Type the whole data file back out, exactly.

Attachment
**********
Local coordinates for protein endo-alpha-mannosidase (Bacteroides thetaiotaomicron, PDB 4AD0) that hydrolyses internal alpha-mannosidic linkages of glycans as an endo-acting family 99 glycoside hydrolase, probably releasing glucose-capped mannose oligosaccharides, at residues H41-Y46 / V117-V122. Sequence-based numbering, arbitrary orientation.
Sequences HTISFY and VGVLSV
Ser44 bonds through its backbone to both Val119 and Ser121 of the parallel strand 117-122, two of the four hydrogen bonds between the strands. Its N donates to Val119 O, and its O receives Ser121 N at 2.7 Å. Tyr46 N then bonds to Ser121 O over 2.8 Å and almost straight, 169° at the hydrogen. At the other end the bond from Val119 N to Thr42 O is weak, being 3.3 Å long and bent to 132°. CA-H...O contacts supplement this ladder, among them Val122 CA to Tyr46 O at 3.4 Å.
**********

Local coordinates for protein endo-alpha-mannosidase (Bacteroides thetaiotaomicron, PDB 4AD0) that hydrolyses internal alpha-mannosidic linkages of glycans as an endo-acting family 99 glycoside hydrolase, probably releasing glucose-capped mannose oligosaccharides, at residues H41-Y46 / V117-V122. Sequence-based numbering, arbitrary orientation.
Sequences HTISFY and VGVLSV
Ser44 bonds through its backbone to both Val119 and Ser121 of the parallel strand 117-122, two of the four hydrogen bonds between the strands. Its N donates to Val119 O, and its O receives Ser121 N at 2.7 Å. Tyr46 N then bonds to Ser121 O over 2.8 Å and almost straight, 169° at the hydrogen. At the other end the bond from Val119 N to Thr42 O is weak, being 3.3 Å long and bent to 132°. CA-H...O contacts supplement this ladder, among them Val122 CA to Tyr46 O at 3.4 Å.